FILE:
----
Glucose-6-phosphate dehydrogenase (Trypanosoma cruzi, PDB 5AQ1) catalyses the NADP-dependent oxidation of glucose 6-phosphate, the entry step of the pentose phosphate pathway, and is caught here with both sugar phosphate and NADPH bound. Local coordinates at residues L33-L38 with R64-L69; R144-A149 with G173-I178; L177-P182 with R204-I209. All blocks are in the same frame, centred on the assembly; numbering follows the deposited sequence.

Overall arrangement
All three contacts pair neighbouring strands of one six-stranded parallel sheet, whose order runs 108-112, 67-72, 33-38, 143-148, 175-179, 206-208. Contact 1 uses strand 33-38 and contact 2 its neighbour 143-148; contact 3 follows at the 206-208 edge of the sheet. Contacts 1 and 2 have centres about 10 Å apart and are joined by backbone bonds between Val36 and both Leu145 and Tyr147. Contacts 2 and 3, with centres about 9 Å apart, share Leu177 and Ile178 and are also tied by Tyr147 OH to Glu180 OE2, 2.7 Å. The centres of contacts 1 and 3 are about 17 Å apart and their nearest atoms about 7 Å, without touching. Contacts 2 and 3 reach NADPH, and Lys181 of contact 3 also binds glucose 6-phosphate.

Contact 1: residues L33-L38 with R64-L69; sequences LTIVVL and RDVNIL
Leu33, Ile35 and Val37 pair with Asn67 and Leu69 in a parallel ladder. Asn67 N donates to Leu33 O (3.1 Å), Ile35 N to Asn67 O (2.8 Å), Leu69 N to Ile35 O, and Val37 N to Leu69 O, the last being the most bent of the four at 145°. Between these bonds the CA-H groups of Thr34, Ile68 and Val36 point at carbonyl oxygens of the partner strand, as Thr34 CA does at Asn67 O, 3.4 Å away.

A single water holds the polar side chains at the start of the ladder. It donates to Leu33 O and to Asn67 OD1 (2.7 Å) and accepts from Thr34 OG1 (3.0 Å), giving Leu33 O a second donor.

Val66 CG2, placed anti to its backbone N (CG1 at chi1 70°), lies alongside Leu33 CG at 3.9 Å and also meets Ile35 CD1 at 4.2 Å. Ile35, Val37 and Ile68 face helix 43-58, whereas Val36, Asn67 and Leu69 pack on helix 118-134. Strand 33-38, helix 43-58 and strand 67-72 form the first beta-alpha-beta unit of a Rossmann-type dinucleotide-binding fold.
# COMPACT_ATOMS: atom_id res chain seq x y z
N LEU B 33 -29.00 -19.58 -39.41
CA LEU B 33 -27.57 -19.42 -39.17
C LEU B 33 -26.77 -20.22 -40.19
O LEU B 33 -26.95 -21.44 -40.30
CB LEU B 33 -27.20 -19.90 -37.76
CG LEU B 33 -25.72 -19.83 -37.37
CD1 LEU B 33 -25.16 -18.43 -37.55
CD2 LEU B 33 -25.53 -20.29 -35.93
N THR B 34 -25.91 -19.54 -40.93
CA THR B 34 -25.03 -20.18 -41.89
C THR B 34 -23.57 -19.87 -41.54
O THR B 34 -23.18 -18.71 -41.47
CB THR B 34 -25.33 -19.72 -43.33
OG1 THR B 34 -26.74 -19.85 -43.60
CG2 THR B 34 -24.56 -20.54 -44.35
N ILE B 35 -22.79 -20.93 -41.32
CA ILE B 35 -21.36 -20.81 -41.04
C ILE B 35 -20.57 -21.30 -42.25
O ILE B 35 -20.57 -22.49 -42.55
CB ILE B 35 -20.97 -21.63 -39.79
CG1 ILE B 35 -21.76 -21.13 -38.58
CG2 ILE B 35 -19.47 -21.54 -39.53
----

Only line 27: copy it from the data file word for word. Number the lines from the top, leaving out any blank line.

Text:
O ILE B 35 -20.57 -22.49 -42.55